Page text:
How to Make Net Worth Calculations More Useful




A few years back, I had a little net worth bashing session.

Over time (and increased net worth) my view on this financial metric has softened a bit, but not much.

A softer side comes from an increased appreciation for tracking the full value of all of the assets you have. It is hard to know where you are at, where you want to get to, and how long it will take to get there if you do not have something to measure.

What do I still not like about net worth as a financial indicator? Before I explain, first, a quick recap of how to calculate net worth. At it’s simplest:

calculating net worthnet worth = total assets – total liabilities

Common assets include: market value of real-estate property, bank deposits, non-retirement investments, retirement accounts, depreciating assets (vehicles, boat, basically any possession you can sell).

Common liabilities include: mortgage/home equity loan debt, student loan debt, auto loans, credit card debt, medical debt, or any other outstanding debts.

With that clarified, the thing that still bothers me about net worth comes from the context in which it is used. 99% of net worth conversations, articles, and online forum discussions are centered around retirement and early retirement. In fact, outside of applying for student financial aid, a new loan, celeb jealousy rants, or bragging in a way that makes you lose friends – I can’t think of any other times net worth is brought up.




Taking things a step further, net worth is often used as a measuring stick in retirement discussions to judge ones retirement picture. Here’s the problem with that – what value is there in net worth (outside of ego boosting) if you cannot use that net worth to generate income or live off of?

Is there value in including the equity in a $1.5M Bay Area home in net worth, when the owner occupant has no intent to leave?

Is there value in including a debt-free $100K home in net worth calculations, when no matter where the owner moved, they would probably end up paying more for the next home (or increase expenses through renting)?

Is there value in adding the full balance of 401K, IRA, stock options, or other pre-tax deferred compensation in to net worth (as most do) versus a calculated after-tax number?

And is there value for an aspiring early retiree to add in retirement investments if they want to judge their ability to retire early, when they have no plan to withdraw those investments until retirement age?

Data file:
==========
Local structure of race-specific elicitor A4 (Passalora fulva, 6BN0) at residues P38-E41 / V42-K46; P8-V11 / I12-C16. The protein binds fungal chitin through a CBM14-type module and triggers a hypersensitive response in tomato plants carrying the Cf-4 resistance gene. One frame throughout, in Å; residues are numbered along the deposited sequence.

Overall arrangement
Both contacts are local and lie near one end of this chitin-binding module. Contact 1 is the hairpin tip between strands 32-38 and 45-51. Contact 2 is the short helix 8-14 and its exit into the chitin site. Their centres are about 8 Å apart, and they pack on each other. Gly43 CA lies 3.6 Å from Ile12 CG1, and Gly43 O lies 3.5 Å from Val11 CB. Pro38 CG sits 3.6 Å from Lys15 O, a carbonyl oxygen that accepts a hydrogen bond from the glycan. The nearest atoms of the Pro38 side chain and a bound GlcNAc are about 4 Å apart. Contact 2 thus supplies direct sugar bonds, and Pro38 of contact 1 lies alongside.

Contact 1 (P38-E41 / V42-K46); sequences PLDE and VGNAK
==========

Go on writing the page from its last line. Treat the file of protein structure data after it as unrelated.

I don’t think so.

Usable Net Worth

I don’t want to dismiss the net worth metric completely, but I have created a modified version that makes it more useful for retirement and early retirement purposes. I like to call it “usable net worth”.

Maybe it works for you, maybe you’d rather stick to the standard net worth calculation – either way, let me know what you think.

usable net worth = total usable assets – total liabilities

Usable assets include:

  • market value of current home minus estimated market value of next home (if no intent to move, = $0. If a negative amount, add to liabilities)
  • market value of rental property
  • bank deposits
  • non-retirement investments
  • after tax retirement accounts (Roth)
  • pre-tax retirement accounts and deferred comp AFTER estimated post-tax value
  • non-essential depreciating assets (if you need a car, do not add its value. If you have a boat and intend to sell it, add the expected market value at the time of sale)

Total liabilities include:

  • Mortgage/home equity loan debt
  • Student loan debt
  • Auto loan debt
  • Credit card debt
  • Medical or any other outstanding debt

You’ll notice that the big differences are all on the asset side. Here’s a little more on each:

  1. Home: the problem with including home value in net worth is that everyone needs a roof over their head. If you have no intent of selling your current home in favor of another cheaper home and pocketing the cash to use or invest, then why add this value to your net worth? What value is there in calculating net worth if 30, 50, 70% of it is tied up in a home or will be tied up in your next home?
  2. Pre vs. Post Tax Balances: I see very few people factor in taxes to their pre-tax (Traditional 401K, IRA) retirement accounts and deferred compensation. You will have to pay taxes on it at some point, so why include the taxable portion in your net worth? For simplicity, I assume my current tax rate. In reality, when I start withdrawing these assets, my tax rate will probably be lower, but I’d rather be conservative and consider any additional assets a bonus.
  3. Depreciating Assets: as noted, unless you intend to sell your current asset, there is no point in adding its market value to your net worth.

What remains, after the modifications, are the assets that you can actually use to invest or cover your living expenses. No ego, no inflated number that has no real world use, just good old rubber-meets-the-road usability that can give you a much more accurate picture of how close you are to financial independence, or secure you are if already achieved.

And isn’t that what’s important?

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